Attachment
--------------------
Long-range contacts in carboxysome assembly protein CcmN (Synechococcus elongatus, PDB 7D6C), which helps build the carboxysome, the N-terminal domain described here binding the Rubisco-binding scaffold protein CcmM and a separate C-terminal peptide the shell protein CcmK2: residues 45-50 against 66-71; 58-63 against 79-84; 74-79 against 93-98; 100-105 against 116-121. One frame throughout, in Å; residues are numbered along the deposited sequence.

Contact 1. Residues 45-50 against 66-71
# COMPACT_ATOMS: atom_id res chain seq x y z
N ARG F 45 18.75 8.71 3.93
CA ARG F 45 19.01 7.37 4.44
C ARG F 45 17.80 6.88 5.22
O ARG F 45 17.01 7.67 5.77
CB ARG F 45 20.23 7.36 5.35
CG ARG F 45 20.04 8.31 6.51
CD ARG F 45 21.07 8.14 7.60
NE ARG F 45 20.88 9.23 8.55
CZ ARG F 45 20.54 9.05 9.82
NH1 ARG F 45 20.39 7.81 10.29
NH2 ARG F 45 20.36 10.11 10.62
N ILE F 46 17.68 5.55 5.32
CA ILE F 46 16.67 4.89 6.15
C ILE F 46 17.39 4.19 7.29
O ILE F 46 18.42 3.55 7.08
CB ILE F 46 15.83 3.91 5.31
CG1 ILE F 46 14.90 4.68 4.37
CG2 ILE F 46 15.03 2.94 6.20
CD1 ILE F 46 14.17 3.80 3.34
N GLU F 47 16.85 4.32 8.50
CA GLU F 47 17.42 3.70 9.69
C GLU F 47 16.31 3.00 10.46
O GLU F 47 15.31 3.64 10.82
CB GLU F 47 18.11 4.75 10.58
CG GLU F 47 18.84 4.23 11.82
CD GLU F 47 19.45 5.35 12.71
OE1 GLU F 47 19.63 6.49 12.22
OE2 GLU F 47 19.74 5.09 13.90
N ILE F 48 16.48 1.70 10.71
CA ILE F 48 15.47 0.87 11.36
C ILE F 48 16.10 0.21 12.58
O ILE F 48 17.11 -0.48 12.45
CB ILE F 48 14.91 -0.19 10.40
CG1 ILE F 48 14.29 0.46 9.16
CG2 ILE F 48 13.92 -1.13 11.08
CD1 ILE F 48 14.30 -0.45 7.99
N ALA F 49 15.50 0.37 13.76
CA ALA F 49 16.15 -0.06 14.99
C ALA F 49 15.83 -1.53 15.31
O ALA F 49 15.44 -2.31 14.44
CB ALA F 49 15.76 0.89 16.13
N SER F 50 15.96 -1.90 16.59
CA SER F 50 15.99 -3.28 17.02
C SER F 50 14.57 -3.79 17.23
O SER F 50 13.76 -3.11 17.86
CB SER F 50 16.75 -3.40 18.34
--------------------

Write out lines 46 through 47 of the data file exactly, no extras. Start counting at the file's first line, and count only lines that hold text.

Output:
CA SER F 50 15.99 -3.28 17.02
C SER F 50 14.57 -3.79 17.23